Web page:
The Shill Makes Me Cry

The Butcher finally retrieved the mail for the month and I was sorting through it looking for bills to pay, when I came across a gift card from the Shill and the Legal Eagle, I presume.

She says it’s from those of you that love me.

Could I be any more spoiled?


Phantom IHOP

They have treatments for phantom limbs, but nowhere can I find an answer for what to do when you feel the pain of an IHOP no longer there.

The IHOP at the corner of Broadway and 21st has been gone for years, and yet today, I thought, I’m going to treat the Butcher to lunch and we will sit in one of the big sunny booths and watch the traffic go by just like we did when we first moved here.

Then, I remembered that it’s not there anymore. But today, I can see that old map of the stars’ homes that used to hang in the vestibule and hear the kitchen noises in my head as clear as day.

I’ve come to think of my memory like a vast bog and every day, I go to the edge of it and throw my valuable thoughts into it, to appease whatever lurks there. Some things end up gone forever. But often other things come to the surface, like the Tollund Man, looking so freshly dead, that I can’t believe how long ago they happened.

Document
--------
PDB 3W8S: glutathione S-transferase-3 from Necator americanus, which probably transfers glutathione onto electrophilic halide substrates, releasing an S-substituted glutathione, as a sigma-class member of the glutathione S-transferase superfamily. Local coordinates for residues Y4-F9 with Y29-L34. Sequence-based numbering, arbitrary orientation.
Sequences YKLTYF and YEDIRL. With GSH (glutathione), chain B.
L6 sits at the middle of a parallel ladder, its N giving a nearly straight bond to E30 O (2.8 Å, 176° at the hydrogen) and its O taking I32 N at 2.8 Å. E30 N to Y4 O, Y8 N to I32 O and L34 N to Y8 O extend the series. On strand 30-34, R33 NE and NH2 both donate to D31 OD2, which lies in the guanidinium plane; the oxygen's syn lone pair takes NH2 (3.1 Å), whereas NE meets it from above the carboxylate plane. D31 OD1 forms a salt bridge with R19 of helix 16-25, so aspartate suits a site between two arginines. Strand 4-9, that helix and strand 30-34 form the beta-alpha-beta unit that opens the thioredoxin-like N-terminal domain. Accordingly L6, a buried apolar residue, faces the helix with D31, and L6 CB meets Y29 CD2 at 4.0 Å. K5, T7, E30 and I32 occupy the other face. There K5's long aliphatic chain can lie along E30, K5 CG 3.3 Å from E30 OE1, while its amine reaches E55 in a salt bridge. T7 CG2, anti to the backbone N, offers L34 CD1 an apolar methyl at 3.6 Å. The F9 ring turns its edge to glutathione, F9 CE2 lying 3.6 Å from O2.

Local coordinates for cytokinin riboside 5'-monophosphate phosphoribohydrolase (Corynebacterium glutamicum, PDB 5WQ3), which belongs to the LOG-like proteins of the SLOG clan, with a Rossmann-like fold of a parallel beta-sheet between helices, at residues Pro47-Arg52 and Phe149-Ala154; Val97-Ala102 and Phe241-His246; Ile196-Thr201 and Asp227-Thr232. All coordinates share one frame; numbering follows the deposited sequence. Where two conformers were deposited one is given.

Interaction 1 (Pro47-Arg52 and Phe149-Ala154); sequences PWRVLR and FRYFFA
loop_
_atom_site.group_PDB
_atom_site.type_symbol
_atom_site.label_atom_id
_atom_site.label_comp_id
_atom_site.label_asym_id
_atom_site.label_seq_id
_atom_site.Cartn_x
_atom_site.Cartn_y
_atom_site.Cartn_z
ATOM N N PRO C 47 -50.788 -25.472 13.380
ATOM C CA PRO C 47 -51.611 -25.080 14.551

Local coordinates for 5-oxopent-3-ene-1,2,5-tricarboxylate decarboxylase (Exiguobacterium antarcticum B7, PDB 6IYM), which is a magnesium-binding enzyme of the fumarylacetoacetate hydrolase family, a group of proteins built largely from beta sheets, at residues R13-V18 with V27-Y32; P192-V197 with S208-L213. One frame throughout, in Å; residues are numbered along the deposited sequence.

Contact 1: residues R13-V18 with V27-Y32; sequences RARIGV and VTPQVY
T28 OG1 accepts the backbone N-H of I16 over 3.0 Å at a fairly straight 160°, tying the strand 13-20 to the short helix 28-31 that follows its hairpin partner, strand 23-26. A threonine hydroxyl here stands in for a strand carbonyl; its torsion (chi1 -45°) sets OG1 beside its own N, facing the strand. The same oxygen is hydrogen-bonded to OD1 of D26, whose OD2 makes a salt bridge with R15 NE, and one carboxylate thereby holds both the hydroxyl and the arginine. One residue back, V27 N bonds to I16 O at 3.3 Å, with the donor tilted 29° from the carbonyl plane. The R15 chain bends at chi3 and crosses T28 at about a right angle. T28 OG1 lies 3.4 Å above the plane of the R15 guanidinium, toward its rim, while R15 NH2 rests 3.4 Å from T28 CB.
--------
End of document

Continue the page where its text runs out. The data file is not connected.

The Butcher teases me about having no memory. And, in some way, that’s true. He’s got the bear-trap mind and can recall names and dates and faces and roads to places I never, ever want to go again. I don’t bother to hold onto those things. As soon as I have them in my hand, I toss them away, so that no one can ask me to turn them over, to explain my relationship to them.

But sometimes, memories just erupt. I don’t know how else to explain it. It feels almost violent and I sometimes have to grab hold of my chair to keep me grounded in the present, they come bubbling out from that bog there inside me and, like a bubble bursting, whatever kept me from recalling those instances–whatever spell normally keeps my past safely shrouded from me–is gone and there those memories are. Forever afterwards accessible to me, behaving just like normal memories do, I imagine.

It’s weird, too, because they aren’t ever really memorable moments. It’s not like I lost the moment of the Butcher’s birth, only to find it later. No, they’re just ordinary moments, like a sunny day in a long-gone restaurant wasting a lunch hour with your little brother.